1-km resolution GOES-13 0.63 Âµm visible channel images (above; click image to play animation) revealed a pronounced convective burst associated with Tropical Depression #7, which was centered just southeast of Puerto Rico late in the day on 04 September 2013. On the final visible image before darkness, a pair of small but distinct overshooting tops could be seen, which actually signalled the beginning of another convective burst.
The corresponding 4-km resolution GOES-13 10.7 Âµm IR channel images (below; click image to play animation) showed that there were a series 3 well-defined convective bursts (2 more followed after darkness), each exhibiting areas with cloud-top IR brightness temperatures of -80Âº C or colder (violet color enhancement). On the final image in the animation (at 02:45 UTC), the coldest IR brightness temperature was -86Âº C This was about the time that Tropical Depression #7 was upgraded to Tropical Storm Gabrielle.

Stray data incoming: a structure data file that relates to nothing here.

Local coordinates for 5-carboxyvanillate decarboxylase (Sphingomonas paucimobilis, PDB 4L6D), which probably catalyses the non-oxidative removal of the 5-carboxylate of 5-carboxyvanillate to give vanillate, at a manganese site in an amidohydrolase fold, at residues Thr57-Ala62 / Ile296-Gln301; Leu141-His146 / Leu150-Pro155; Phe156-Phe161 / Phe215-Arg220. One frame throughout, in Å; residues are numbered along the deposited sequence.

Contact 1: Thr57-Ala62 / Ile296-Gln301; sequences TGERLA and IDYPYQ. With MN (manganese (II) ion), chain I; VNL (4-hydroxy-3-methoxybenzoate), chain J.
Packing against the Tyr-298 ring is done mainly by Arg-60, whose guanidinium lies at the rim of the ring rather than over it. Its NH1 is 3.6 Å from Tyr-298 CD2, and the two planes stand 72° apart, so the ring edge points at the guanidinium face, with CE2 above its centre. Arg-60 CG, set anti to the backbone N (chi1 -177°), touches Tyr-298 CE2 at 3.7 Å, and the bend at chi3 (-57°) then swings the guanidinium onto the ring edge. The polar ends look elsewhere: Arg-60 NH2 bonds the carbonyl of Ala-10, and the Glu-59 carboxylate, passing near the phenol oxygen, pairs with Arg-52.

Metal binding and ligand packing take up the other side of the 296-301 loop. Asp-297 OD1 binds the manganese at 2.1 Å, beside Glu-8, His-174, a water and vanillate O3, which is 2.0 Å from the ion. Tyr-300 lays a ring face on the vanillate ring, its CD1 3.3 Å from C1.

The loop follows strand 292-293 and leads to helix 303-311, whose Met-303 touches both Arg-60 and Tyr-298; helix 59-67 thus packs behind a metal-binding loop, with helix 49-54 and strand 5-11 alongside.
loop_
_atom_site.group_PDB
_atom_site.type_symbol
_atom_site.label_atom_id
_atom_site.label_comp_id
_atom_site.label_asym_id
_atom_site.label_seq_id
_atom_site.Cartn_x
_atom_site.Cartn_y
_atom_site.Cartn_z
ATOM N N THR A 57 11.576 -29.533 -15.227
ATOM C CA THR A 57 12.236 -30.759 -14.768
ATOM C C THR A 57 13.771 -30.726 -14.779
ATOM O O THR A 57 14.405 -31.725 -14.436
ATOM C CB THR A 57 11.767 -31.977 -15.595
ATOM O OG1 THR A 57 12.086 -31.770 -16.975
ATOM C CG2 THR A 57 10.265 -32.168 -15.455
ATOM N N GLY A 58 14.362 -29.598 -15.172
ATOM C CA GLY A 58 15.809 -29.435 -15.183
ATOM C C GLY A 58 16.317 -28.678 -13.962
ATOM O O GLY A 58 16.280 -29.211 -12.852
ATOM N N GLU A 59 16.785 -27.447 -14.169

A 1-km resolution POES AVHRR 12.0 Âµm IR image at 01:16 UTC (below) showed one overshooting top that exhibited an IR brightness temperature of -90Âº C (dark violet enhancement).
Two GOES-13 IR images at 03:45 UTC on 05 September from the CIMSS Tropical Cyclones site (below) showed that (1) Gabrielle was in an environment characterized by a light amount (around 10 knots) of deep layer (200-850 hPa) wind shear, and (2) a well-defined low-level cyclonic circulation was difficult to distinguish with the ASCAT surface scatterometer winds at that time.
===== 05 September Update =====
On the morning of 05 September, a DMSP-17 SSMIS 85 GHz microwave brightness temperature image at 10:42 UTC (above) and GOES-13 10.7 Âµm IR images (below) suggested that the mid-level circulation center of of Gabrielle was reforming well to to the east of the original fix location low-level circulation center. Around the time of the end of the IR image animation, Gabrielle was downgraded to a Tropical Depression.